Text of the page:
Gameplan is as simple as it always is on paper: make the break, stack the break, go 1-2 from the break with a big enough gap to take over the GC, Best Young Rider, Points, and KOM jerseys. We were WELL on our way to doing that today when after a tumultuous first 40 miles (so about 45min of race time, something like that) Chris and Jon worked their way into what appeared to be the dankest group to ever get off the front of the Cascade Classic, with nearly all teams represented with multiple riders a piece. I took this opportunity to try and relearn how to breathe and to make my legs work slightly better than they had been for the first bit of the stage. Not too successful on that front. CyclingNews got a great photo of Staz and Jon in that move:

After a spirited chase by Jelly Belly which made me hate my legs and my decision to not be a computer nerd and pedal things instead, the move got brought back. Then, the group collectively decided that now was the perfect time for a big 'ol crash. Let me tell you what happened to me in this bicyclepalooza.

There was a whole lot of braking in the field as everyone skidded and swerved to avoid the carnage. I had to brake to avoid hitting person one on the ground. Person two behind me chose against that option and bumper car rammed me directly in the most sensitive spot of my bicycle. The derailleur. I quickly ate a cookie to gain some mass, and instead of going down with the person behind, I did a bicycle version of this with the entire strength of my Shimano derailleur:

Rolled out of fine, kept pedaling, and then was informed by Staz that my hanger was bent all out of shape like when you put 3 laundry bags in the wash together and they come out broken and twisted like a Skrillex song.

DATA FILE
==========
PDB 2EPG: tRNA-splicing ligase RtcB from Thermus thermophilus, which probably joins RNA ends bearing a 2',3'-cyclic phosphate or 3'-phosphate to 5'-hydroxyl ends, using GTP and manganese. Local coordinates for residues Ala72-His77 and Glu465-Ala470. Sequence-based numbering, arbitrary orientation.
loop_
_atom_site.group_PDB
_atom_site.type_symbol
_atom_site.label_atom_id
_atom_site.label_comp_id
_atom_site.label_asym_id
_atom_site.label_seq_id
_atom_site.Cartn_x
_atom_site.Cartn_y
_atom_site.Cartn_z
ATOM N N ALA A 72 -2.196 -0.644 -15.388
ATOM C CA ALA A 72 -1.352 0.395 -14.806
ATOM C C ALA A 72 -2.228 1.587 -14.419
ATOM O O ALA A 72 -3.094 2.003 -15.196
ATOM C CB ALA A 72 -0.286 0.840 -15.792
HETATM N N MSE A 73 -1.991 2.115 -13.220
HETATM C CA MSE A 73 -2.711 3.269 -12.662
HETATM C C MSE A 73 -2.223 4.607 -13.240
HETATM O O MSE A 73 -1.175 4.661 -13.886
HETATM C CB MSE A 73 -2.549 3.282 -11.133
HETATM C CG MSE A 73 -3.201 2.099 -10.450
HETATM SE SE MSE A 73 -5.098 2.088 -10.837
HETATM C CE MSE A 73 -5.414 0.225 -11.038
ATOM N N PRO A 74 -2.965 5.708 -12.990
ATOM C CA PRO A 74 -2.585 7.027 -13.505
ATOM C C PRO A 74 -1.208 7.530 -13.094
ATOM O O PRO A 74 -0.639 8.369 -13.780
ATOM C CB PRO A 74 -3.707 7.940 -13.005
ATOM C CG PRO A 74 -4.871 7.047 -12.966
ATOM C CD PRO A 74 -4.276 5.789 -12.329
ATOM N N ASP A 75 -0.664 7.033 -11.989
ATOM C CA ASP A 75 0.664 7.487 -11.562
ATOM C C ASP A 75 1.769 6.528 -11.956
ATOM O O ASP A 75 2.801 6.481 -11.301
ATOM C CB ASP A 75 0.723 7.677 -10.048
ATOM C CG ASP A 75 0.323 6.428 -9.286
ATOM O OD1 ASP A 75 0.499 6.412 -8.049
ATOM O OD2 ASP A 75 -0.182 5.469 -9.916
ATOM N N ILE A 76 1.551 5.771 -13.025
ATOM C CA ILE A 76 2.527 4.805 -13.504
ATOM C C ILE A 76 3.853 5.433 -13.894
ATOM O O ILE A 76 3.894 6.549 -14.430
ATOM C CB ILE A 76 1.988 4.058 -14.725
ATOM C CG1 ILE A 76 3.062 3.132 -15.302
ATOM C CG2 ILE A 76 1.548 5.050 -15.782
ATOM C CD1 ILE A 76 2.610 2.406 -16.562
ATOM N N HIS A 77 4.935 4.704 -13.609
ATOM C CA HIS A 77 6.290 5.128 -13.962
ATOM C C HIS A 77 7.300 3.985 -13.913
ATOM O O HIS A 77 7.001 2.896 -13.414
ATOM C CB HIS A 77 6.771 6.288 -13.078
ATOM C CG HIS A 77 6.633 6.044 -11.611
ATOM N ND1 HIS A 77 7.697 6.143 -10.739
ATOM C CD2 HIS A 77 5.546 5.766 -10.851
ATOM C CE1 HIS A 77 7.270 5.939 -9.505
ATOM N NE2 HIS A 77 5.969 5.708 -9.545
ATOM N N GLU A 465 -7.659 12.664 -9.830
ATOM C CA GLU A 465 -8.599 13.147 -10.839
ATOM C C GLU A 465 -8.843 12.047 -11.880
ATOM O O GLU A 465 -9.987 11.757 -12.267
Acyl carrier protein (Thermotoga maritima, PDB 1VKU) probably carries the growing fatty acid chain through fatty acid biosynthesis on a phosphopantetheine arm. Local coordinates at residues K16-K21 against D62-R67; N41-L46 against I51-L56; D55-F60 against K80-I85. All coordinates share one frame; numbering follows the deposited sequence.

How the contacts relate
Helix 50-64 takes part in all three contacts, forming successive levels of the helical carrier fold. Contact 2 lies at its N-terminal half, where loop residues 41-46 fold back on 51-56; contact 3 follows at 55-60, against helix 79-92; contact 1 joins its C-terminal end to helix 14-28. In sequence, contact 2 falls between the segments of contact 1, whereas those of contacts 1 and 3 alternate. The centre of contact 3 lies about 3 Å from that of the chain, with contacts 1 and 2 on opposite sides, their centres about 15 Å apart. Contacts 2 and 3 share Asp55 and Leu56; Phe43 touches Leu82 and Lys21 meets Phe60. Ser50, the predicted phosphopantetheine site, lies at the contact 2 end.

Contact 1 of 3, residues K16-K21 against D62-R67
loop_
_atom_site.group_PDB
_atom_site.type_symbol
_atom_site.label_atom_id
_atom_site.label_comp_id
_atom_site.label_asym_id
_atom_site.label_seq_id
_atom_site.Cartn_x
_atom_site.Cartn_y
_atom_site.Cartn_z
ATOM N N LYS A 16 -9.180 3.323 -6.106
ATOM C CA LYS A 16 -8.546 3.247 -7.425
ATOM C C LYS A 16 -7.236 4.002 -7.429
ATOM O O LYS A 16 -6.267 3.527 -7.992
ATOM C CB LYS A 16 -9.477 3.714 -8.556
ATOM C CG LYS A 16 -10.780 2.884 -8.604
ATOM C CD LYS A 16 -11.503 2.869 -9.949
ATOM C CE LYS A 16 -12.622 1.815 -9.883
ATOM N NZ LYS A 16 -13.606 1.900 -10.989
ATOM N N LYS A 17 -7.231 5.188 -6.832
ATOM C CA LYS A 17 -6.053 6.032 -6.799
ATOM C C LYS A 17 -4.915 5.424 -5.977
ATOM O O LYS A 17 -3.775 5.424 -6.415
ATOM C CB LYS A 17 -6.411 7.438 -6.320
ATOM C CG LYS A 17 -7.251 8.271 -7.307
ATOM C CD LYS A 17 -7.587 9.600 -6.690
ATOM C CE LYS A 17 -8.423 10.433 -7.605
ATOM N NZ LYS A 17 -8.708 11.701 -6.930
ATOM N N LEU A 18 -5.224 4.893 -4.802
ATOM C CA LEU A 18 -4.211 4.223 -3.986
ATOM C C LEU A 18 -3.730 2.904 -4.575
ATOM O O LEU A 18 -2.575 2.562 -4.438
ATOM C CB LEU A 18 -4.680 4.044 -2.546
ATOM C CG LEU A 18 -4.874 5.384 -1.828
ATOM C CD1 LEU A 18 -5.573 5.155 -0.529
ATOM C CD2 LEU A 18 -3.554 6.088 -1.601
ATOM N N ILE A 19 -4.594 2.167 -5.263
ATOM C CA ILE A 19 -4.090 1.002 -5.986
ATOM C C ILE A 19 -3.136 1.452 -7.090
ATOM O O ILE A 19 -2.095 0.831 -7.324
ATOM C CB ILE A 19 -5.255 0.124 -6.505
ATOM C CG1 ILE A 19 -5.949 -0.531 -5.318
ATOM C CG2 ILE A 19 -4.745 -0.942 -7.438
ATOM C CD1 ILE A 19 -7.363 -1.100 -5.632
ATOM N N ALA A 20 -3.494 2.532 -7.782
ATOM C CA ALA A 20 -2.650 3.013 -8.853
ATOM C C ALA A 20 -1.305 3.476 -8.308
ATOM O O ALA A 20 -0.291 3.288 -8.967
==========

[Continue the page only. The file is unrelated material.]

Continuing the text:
The good news? I had a spare bike on the car. The bad news? The race (mostly my teammates) was (were) going ape up the road to try and get into the next move. I was stuck in a limbo area- I couldn't shift too far up otherwise my whole biznaz would get destroyed and I'd probably end up in the ditch. I also didn't want to stop and get a change right then, because the race was going too fast. So instead of going all snapping turtle with my teammates at the front of the race, I twiddled my thumbs waiting for a good moment to get on a new bike. That finally came, and Doug jumped out of the car and got my bike off to the roof faster than cartoons. I like cartoons.

I got back in the bike race, and worked my way to the front just in time to do nothing of value. I almost won the race into the base of the climb but lost that too, and rolled in with a big group about two minutes down. Jon had a good climb despite riding in the break today and finished in the second group on the road.

Then we rode home from the stage finish to end the day at 113 miles and about a 27 something average speed.

Good news. I can hear normally out of one of my ears! Goood times.

Credit: the world wide web